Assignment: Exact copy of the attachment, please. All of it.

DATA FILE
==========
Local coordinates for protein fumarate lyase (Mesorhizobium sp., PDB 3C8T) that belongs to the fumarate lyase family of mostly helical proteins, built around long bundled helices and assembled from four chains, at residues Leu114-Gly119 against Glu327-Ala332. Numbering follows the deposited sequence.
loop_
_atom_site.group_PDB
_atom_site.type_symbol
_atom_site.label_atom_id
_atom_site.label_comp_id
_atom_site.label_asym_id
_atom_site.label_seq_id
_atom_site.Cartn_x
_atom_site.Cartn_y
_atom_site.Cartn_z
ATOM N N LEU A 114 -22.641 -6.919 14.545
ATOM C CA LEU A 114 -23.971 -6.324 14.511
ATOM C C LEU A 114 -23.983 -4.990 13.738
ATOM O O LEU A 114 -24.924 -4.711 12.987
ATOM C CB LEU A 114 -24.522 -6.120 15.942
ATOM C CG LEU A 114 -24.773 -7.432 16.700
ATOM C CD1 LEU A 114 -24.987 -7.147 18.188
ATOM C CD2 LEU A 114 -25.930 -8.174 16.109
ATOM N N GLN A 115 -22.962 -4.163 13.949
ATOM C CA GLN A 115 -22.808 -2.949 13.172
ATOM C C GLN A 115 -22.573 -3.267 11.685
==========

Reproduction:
Local coordinates for protein fumarate lyase (Mesorhizobium sp., PDB 3C8T) that belongs to the fumarate lyase family of mostly helical proteins, built around long bundled helices and assembled from four chains, at residues Leu114-Gly119 against Glu327-Ala332. Numbering follows the deposited sequence.
loop_
_atom_site.group_PDB
_atom_site.type_symbol
_atom_site.label_atom_id
_atom_site.label_comp_id
_atom_site.label_asym_id
_atom_site.label_seq_id
_atom_site.Cartn_x
_atom_site.Cartn_y
_atom_site.Cartn_z
ATOM N N LEU A 114 -22.641 -6.919 14.545
ATOM C CA LEU A 114 -23.971 -6.324 14.511
ATOM C C LEU A 114 -23.983 -4.990 13.738
ATOM O O LEU A 114 -24.924 -4.711 12.987
ATOM C CB LEU A 114 -24.522 -6.120 15.942
ATOM C CG LEU A 114 -24.773 -7.432 16.700
ATOM C CD1 LEU A 114 -24.987 -7.147 18.188
ATOM C CD2 LEU A 114 -25.930 -8.174 16.109
ATOM N N GLN A 115 -22.962 -4.163 13.949
ATOM C CA GLN A 115 -22.808 -2.949 13.172
ATOM C C GLN A 115 -22.573 -3.267 11.685